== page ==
Kenya Sustainable Cities - Know Your Plastics, Save Your Environment
The single use plastic ban in Kenya has taught us we are capable of adjusting our behavior.
Some may feel the ban is draconian but the real question is: what was the most effective means of stopping what we were doing in the shortest time possible?
The problem with saying more time is needed is that days turn into weeks, weeks turn into months, months turn into years and years turn into decades, i.e. nothing gets done. Now that action in the right direction has been initiated, we can revisit the problem and the opportunities for additional improvement.
A recent study led by Christian Schmidt, a researcher at the UFZ, identified ten rivers that account for 88-95% of the plastic that's channeled into the oceans. Two are in Africa, the Nile and Niger, and the remaining eight are in Asia: the Ganges, Indus, Yellow, Yangtze, Hai He, Pearl, Mekong, and Amur.
Researchers with the UFZ estimate that halving the plastic pollution in rivers would reduce the amount channeled into the ocean by as much as 45%. To achieve that reduction in waste, improvement needs to be made in waste management and public awareness.
Opportunities for additional improvement:
For small businesses the change in operational costs could be detrimental. Policies such as this are likely to be most challenging amongst the poor due to a loss of jobs for which the manufacturing sector employs nearly 60,000 people.
Over the course of ten years Kenya had three attempts at implementing a plastic bag ban. Prior to Kenya's ban Rwanda had a similar ban in place. Unlike its neighbouring states Rwanda's streets are free from the litter of plastic bags and its capital Kigali is the cleanest in all of Africa.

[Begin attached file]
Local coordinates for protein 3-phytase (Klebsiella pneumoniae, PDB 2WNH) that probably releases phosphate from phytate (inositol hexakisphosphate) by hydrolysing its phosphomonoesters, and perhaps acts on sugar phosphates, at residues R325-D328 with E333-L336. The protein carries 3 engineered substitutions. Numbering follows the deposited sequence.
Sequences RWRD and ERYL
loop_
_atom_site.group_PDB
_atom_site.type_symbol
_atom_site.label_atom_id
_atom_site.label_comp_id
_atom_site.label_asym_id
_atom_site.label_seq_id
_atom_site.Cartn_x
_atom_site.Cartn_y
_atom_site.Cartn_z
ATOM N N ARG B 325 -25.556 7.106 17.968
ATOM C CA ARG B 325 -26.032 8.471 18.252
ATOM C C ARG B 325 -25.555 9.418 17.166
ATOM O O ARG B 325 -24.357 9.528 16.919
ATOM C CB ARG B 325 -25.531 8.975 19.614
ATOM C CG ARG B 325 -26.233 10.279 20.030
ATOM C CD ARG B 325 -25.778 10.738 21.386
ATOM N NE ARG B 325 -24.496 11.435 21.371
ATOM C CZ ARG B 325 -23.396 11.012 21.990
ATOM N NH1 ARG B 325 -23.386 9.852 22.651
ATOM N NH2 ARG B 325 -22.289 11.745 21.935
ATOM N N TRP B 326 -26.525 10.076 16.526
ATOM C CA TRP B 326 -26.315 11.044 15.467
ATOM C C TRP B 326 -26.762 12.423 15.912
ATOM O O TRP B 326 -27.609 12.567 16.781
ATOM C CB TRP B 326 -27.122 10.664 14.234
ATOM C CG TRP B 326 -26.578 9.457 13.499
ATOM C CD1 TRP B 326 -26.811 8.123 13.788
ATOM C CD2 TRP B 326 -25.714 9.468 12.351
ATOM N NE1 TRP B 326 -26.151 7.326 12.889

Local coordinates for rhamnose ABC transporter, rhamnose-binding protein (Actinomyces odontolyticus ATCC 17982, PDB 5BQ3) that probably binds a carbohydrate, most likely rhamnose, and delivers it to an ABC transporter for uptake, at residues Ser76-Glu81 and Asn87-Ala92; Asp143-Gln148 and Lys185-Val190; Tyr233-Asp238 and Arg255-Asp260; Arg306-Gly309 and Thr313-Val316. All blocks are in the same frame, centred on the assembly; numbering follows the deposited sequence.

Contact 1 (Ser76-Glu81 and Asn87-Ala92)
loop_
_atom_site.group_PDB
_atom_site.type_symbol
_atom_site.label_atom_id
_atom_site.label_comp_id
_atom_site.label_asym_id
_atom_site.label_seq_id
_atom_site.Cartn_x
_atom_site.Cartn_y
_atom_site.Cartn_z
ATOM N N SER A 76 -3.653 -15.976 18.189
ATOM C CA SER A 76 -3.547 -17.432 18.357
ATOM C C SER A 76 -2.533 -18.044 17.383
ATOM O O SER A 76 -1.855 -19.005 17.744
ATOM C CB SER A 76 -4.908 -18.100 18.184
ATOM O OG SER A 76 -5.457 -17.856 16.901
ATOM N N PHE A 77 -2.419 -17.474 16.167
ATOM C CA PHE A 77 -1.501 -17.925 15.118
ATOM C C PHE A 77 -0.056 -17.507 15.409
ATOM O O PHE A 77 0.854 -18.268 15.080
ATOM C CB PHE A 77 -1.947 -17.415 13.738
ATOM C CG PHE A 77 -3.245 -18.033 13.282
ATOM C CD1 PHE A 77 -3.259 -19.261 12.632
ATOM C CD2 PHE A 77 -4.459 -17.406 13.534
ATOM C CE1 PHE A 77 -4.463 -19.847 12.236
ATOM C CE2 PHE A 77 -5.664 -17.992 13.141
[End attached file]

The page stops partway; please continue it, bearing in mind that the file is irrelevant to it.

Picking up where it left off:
However despite these successes there have been drawbacks in the absence of plastic bags, a black market has emerged. At the border customs officers search for the possession of plastic bags, of which they note women are particularly challenging to search.
The Bridge to Improvement:
1. Biodegradable plastics can be formulated over time and with investment capital.
2. Affordable alternatives to existing plastics can be addressed by developing alternative behaviors. We used plastics because they were convenient. Garbage bag liners made it easy to throw away trash but the reality is that the better solution is to reduce the amount of trash we have in the first place. If we separate our waste so that there is less trash and more reusable material, we really don't need trash bags once we get to zero waste. Plastic bags in lieu of toilets were affordable but the real issue we need to address is safe and accessible sanitation systems in informal settlements. Keeping products dry when we travel is a signal that we need better container designs. In short, what affordable and disposable plastics were really doing is making it easier for us to ignore all the systemic bad designs in our daily lives. Solving the plastics problem goes beyond biodegradable plastic. Solving the plastic problem requires a redesign of how we do things to ensure we do not accumulate waste while still enjoying convenience.